Boynton v. Ball
Annotate this Case
121 U.S. 457 (1887)
U.S. Supreme Court
Boynton v. Ball, 121 U.S. 457 (1887)
Boynton v. Ball
Argued April 4-5, 1887
Decided April 25, 1887
121 U.S. 457
A discharge in bankruptcy may be set up in a state court to stay the issue of execution on a judgment recovered against the bankrupt after the commencement of the proceedings in bankruptcy and before the discharge, although the defendant did not before the judgment ask for a stay of proceedings under Rev.Stat. § 5106.
In the year 1865, Ball, the defendant in error, and one Griffin, since deceased, recovered a judgment against Boynton, the plaintiff in error, for $6,223.99. In April, 1875, Ball commenced an action of debt in a state court of Illinois against Ball to recover the amount of that judgment and interest.
On the 19th of March, 1878, a rule was made that the defendant should plead, and on the 4th of the following April he pleaded as follows:
"And the defendant, by James I. Neff, his attorney, comes and defends the wrong and injury when &c., and says that he does not owe the said sum of money above demanded or any part thereof in manner and form as the plaintiff hath above thereof complained against him. And of this the defendant puts himself upon the country &c."
On this plea issue was joined, and, a jury being waived, the case was submitted to the court. At December Term, 1879, judgment was entered in the plaintiff's favor against the defendant for the sum of $6,233.99 debt, and $5,234.99 damages. Execution issued therefor, which was returned unsatisfied on the 20th May, 1880.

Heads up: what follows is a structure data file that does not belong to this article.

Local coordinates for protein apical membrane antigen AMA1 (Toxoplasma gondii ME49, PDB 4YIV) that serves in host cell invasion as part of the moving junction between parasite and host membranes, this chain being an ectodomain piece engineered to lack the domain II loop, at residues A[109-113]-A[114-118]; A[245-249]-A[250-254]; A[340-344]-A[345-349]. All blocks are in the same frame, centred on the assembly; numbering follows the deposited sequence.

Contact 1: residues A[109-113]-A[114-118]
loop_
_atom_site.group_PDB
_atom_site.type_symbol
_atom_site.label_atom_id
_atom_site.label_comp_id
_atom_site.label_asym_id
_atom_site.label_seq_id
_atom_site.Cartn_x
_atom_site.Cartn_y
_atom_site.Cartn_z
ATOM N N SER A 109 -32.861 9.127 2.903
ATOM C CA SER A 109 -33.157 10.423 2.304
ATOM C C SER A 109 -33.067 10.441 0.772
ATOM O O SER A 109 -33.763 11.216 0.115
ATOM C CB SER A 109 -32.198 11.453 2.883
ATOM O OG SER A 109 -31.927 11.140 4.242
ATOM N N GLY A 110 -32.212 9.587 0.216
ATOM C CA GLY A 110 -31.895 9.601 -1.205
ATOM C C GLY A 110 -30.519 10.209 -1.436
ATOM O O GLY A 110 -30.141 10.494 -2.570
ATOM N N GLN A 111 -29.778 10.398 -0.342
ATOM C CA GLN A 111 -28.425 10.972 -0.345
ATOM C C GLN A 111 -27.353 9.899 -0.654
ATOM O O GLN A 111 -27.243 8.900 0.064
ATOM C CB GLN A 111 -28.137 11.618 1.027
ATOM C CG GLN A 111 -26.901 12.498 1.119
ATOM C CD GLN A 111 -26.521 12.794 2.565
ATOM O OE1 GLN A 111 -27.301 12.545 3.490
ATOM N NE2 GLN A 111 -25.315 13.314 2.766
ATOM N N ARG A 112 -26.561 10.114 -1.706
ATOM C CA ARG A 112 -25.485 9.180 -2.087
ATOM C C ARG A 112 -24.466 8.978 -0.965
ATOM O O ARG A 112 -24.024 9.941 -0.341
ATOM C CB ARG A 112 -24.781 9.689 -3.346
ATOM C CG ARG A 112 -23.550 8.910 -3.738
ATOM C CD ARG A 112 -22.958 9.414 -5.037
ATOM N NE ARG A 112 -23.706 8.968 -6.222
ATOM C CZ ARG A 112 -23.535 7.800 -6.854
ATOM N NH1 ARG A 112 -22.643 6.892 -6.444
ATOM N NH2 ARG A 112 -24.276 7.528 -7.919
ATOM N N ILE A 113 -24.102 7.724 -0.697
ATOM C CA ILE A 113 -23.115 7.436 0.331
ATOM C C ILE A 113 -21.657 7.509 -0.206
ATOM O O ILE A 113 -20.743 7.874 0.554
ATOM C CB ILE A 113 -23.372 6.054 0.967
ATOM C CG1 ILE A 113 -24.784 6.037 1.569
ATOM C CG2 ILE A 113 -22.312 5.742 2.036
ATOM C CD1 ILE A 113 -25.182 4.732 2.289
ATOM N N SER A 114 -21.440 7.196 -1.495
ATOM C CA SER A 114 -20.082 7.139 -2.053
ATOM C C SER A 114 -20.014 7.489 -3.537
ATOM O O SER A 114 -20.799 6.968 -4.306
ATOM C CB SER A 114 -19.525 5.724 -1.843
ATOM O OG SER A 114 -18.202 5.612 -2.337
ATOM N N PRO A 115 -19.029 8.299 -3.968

On the 25th March, 1881, Boynton filed a motion for a perpetual stay of execution on that judgment, supporting it by proof that he was declared a bankrupt on the 15th day of April, 1878, and that he received his certificate of discharge on the 23d December, 1880. Notice of this motion was served on Ball, who appeared and opposed the granting of it, setting up the appearance of Boynton in the suit, his plea, the joinder of issue, the submission to the court, and the entry of judgment -- all after the commencement of the proceedings in bankruptcy, though before the date of the discharge. At the hearing in the circuit court at March Term, 1881, the motion for the stay of execution was denied. This judgment was affirmed on appeal by the Supreme Court of Illinois in March, 1882. Boynton v. Ball, 105 Ill. 627. Boynton then sued out this writ of error.
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